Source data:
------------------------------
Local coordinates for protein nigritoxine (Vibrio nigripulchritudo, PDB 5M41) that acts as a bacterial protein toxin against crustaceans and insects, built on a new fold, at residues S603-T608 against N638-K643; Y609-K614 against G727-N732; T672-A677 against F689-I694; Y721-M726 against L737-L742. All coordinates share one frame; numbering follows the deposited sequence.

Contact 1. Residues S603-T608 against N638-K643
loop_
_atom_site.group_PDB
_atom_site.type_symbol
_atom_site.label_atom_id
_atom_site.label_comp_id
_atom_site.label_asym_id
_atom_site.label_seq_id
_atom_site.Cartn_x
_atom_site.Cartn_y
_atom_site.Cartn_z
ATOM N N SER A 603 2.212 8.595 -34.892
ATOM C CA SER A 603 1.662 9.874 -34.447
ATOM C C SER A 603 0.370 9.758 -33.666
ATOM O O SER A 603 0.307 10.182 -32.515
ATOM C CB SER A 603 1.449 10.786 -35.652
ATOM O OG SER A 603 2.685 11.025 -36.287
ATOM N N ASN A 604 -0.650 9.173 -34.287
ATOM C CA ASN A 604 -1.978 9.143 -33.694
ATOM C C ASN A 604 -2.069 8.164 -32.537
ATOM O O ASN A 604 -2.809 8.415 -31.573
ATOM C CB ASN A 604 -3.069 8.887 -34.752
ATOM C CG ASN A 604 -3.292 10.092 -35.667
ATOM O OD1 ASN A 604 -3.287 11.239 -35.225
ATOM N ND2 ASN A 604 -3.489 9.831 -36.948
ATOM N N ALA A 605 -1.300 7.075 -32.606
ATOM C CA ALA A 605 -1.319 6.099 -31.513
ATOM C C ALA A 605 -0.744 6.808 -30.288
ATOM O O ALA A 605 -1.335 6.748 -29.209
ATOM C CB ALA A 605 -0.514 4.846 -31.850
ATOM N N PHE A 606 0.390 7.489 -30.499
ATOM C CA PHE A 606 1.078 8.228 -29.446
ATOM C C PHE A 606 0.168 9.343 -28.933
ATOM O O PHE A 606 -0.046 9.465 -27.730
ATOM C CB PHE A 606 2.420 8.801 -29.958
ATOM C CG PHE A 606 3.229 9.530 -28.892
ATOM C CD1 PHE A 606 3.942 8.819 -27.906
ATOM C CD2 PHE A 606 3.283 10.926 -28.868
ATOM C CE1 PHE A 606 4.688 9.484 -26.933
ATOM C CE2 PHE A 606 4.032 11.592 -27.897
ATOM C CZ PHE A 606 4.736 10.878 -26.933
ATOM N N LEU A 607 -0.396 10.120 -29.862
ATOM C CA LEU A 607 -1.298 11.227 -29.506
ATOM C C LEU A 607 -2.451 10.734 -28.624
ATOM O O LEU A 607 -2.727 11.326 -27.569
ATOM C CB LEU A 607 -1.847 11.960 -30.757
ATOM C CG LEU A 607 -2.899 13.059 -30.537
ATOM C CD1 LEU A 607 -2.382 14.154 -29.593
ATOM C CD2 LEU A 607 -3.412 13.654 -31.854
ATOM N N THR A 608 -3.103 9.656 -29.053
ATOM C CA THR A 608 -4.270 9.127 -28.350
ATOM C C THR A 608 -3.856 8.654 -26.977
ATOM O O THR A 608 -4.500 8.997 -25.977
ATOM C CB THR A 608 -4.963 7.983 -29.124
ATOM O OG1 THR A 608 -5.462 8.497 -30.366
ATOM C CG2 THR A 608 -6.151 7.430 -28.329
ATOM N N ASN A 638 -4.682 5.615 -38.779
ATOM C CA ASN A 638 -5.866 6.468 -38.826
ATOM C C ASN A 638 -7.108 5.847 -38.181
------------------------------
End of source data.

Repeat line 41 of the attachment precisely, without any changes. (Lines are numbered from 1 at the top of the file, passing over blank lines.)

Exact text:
ATOM C CE2 PHE A 606 4.032 11.592 -27.897